12 Most Important Tips To Improve Your Listening

12 Most Important Tips To Improve Your Listening

12 Most Important Tips To Improve Your Listening


To Developing Personality its Important to addressing what another person is telling you
That is, truly hearing, processing and addressing what another person is telling you.


Active listening can change how your team sees you as well as help you to learn from their viewpoints.
build micro-habits to support being fully present in each interaction.
Some micro-habits can include putting your phone away, making eye contact, making the conversation about the other person and not you by asking "why" questions, holding space for themt to talk and being curious about what is being signaled but not spoken in the communication.

Try this when looking to improve your listening skills:

1.Focus on taking one long breath prior to responding.


It will shift your answer and convey to your speaker that you were listening to them rather than preparing your response instead.

The long breath will also allow just a small pause to consider what you say before you speak.

2. Ask Two Follow-Up Questions Before Adding Your Thoughts

Always ask two follow-up questions before adding your own thoughts to a conversation. This practice takes you out of autopilot and requires paying attention in order to formulate relevant questions and reply in a meaningful way. This greatly increases the likelihood that your contribution is germane and that others in the conversation feel heard. It's an effective habit for work or personal life. - Jennine Heller, J Heller Coaching

3. Use Simple Body Language

Using simple body language, like a head nod or "uh-huh" and eye contact, will encourage the other person to continue speaking and show you are listening. Ask questions for clarification and then recap what you heard by paraphrasing to show that you understand what’s being said. Remember, when you use simple body language, it doesn’t mean you are agreeing, but that you are actively listening.

4. Compartmentalize

Active listening can be tough when we are being bombarded with information coming at us from many different directions all day and night. To ensure we are truly practicing active listening at work and at home, we must compartmentalize. We must be able to hit pause completely on anything at any time. This way we can clear our heads and hearts and be fully present and ready to listen to others.

5. Give Your Audience Your Entire Attention

Focus your entire attention on your employee and listen without judging them or developing a response before they are finished speaking. Pay attention to body language as well as the words that are being spoken. Turn to face the speaker and make eye contact. This will help you focus on the person and let the person know that they have your attention.

6. Practice Curiosity, Compassion And The Suspension Of Judgment

The best way to build active listening skills is to practice a "them" orientation. This orientation is developed when leaders practice a sense of curiosity to understand others’ viewpoints and perspectives. In addition, they need to stop being critically judgmental and become compassionately curious.

7. Connect Your Conversations To Previous Ones

Start conversations by asking a question about something discussed previously.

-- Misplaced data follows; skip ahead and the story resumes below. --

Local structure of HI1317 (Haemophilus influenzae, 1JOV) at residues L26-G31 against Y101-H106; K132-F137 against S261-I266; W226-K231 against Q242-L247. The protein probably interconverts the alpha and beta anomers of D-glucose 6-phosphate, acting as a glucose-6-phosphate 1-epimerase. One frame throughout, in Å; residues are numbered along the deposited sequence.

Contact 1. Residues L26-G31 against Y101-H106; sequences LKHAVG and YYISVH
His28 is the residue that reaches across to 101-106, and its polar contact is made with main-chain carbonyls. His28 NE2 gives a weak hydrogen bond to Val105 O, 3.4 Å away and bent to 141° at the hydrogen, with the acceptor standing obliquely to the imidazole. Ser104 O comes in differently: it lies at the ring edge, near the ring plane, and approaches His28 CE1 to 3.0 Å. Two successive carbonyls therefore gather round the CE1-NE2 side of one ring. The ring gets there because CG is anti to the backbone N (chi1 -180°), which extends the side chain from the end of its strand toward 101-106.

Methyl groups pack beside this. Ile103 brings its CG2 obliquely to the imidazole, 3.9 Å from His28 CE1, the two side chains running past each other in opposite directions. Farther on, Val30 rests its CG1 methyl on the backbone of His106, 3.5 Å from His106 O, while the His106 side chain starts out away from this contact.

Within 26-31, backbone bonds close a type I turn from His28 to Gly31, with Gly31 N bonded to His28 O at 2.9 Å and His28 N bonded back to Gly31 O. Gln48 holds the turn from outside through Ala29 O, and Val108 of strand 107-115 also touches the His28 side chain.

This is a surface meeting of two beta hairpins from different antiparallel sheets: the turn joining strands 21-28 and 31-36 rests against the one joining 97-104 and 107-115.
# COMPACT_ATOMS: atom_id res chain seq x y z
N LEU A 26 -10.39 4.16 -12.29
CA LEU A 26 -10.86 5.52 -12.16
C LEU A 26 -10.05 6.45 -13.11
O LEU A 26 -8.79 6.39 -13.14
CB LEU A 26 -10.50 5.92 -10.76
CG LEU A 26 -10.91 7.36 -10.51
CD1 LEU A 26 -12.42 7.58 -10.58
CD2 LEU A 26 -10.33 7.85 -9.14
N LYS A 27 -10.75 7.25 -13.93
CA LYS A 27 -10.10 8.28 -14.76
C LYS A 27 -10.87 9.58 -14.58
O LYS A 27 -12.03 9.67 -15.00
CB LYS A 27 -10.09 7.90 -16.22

This jump-starts you as a listener as opposed to a talker.

It also sends a message that you were invested in the former conversation and thought it meaningful enough to follow up.

8. Practice Appreciation And Acceptance

People don't feel heard when you listen. They feel heard when they know you appreciate and accept their point of view. That doesn't mean you have to agree with it. By acknowledging and appreciating someone's point of view, you put them at ease. They now become more open to what you are saying. This will dramatically improve your communication with people

9. Become A Parrot

It may seem strange, but people want to know that they've been understood from their perspective. If someone comes to you telling you something, it is really simple to say, "Okay, let me know if I understood correctly. I believe you said X, Y, Z. Is that correct?" If they say yes, congratulations! They know you've actively heard them! If no, you now have an opportunity to become a better listener. - Cody Dakota Wooten, The Leadership Guide

10. Focus On The Four Whats

Leaders can develop better listening skills if they pre-frame every conversation with four "what" questions. What is important to this person? What is something I would like more clarity around? What does this person need? What is our mutual goal here? By really listening to what is underneath the story, leaders can get underneath to what is important and how to move that person forward!

11. Be Self-Aware And Adjust As Needed

Active listening starts with being self-aware about the distractions keeping you from listening with a purpose. Are you forming your response, thinking of something else, distracted by surroundings? When you identify your pitfalls, you can more easily and mindfully address them. Commit to clearing your mind when you listen, listen beyond the spoken word for inflection, tone, breath, pace, emotion.

12. W.A.I.T.

W.A.I.T. is short for "Why Am I Talking?" If you believe, as I do, that leaders don't need to have all of the answers, it gets a lot easier to listen. And if you want to focus on listening to learn and to understand, very little of your time should be spent talking. Why should you be talking?—when you want to ask a question or seek deeper understanding. Otherwise, W.A.I.T!

















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